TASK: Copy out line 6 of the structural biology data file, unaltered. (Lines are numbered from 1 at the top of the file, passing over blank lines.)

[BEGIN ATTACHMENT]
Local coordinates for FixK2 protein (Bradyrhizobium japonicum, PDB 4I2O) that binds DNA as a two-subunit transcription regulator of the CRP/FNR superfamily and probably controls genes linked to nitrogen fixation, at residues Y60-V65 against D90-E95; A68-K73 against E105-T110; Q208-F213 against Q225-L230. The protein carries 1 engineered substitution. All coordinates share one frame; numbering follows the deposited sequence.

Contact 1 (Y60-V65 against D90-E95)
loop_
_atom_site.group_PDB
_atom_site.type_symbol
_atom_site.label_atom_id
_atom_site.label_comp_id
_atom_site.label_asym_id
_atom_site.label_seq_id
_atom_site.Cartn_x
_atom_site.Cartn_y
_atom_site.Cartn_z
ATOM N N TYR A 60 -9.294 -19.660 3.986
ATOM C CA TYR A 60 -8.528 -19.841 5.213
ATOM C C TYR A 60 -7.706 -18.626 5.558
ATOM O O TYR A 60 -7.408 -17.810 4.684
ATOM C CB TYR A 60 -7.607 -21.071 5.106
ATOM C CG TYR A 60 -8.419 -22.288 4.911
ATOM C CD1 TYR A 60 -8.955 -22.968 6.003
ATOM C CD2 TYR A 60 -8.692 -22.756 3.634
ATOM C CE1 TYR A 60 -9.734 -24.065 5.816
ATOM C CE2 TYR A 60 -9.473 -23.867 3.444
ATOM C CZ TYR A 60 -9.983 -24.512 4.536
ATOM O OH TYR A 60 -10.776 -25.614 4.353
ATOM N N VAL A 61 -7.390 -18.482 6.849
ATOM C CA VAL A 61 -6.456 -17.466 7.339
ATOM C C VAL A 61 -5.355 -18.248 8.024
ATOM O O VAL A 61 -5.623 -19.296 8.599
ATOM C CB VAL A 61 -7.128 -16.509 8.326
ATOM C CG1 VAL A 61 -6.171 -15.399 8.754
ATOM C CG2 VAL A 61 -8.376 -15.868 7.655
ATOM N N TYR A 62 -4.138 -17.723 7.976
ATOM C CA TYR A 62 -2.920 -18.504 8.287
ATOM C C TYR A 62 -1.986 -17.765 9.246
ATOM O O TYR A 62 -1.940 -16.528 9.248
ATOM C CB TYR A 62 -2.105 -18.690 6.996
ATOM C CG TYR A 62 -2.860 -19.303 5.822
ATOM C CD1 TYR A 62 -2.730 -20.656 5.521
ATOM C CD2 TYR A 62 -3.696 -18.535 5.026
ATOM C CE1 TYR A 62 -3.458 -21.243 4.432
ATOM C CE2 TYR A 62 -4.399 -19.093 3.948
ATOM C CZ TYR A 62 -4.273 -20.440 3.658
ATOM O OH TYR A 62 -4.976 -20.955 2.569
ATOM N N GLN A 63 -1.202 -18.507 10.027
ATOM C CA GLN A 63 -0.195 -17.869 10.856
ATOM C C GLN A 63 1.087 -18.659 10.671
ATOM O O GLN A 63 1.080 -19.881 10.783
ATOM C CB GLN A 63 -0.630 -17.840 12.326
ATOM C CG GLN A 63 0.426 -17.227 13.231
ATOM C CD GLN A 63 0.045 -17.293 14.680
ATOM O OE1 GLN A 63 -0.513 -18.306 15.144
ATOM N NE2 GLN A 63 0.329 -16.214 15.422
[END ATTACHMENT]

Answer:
_atom_site.label_atom_id